Upcoming Pinellas School Board workshop: a plan to recruit, retain minority educators, new middle school morning program
On the evening before the debut of the 2016-17 school year, the Pinellas County school district released an agenda for its School Board workshop on Aug. 16, which aims to tidy up some of the district's unfinished business.
There's proposed tweaking to the district's student progression plan, application procedures for the district's magnet programs and the district's strategic plan which defines and outlines its goal for the school year; a briefing on the turnaround plans for the district's struggling schools, including those highlighted in the Times' Failure Factories series; updates on the district's facilities and bonding formalities; a before-school program for two middle schools and a plan to attract and keep educators of color. You can read Tuesday's agenda here.
Paula Texel, the district's assistant superintendent of human resources services, will lay out a plan for recruiting and retaining minority teachers in the district. That could include reviving the Pinellas Alliance of Black School Educators and creating a similar organization for Hispanic educators. Although 18 percent of the school district's students are black, 22 percent of administrators are also black and 8 percent of teachers are black. About 16 percent of the district's students are Hispanic, and 3 percent of the district's administrators and 3 percent of the district's teachers are Hispanic as well.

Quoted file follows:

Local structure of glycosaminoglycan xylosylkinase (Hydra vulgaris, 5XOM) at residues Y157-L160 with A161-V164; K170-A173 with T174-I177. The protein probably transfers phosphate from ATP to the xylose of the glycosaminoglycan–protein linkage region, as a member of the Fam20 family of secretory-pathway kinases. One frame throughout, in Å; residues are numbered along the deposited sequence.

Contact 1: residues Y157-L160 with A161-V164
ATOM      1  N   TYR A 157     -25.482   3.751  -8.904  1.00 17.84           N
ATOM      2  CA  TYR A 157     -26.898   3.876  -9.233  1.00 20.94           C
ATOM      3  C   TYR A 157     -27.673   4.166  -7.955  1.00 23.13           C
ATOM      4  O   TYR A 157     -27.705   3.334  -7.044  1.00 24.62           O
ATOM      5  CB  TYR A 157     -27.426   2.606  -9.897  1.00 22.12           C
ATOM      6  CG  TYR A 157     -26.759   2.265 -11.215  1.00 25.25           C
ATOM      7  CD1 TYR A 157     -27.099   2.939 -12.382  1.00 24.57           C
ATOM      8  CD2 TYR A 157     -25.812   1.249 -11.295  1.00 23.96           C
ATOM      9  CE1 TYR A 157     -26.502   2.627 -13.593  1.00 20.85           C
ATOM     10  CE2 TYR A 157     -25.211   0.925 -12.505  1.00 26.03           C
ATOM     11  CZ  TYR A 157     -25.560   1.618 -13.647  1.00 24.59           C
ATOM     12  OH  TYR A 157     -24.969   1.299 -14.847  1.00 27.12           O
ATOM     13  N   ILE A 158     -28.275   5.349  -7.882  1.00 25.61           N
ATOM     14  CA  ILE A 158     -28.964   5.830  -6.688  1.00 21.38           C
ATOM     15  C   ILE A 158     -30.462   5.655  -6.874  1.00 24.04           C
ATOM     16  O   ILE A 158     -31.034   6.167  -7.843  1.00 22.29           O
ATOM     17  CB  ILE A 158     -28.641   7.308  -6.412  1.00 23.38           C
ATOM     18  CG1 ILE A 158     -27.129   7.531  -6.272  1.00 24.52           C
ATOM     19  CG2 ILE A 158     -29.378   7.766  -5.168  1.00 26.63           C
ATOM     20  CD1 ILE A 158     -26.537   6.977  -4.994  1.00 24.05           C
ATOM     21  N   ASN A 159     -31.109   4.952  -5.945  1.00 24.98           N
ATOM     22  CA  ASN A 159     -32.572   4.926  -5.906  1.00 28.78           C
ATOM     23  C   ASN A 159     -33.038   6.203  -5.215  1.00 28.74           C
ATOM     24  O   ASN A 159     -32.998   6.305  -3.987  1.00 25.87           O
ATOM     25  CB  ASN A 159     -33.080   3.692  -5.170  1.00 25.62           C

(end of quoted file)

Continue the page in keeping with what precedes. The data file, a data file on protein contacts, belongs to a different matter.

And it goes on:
A new after-school program geared toward the arts will begin this year at Tyrone and John Hopkins middle schools. The Arts Conservatory for Teens will work with the schools and aim to build character in students, curb behavior and expose students to arts and culture. Each school will be able to work with 100 students.
Enrolled students will learn modern and hip hop dance, pop and musical theater chorus, video production, improvisational theater and visual arts including drawing, painting and photography. One-hour classes will be provided at John Hopkins from 8 to 9 a.m. three days per week and from 7:45 a.m. to 9:15 a.m. two days a week at Tyrone Middle.
The total cost for ACT should not exceed $135,000 and is funded by school based Title I funding, the district's Title I funding and supplemental academic instruction funds.
The workshop begins at 9 a.m. Tuesday at the school district's Largo headquarters: 301 Fourth St SW.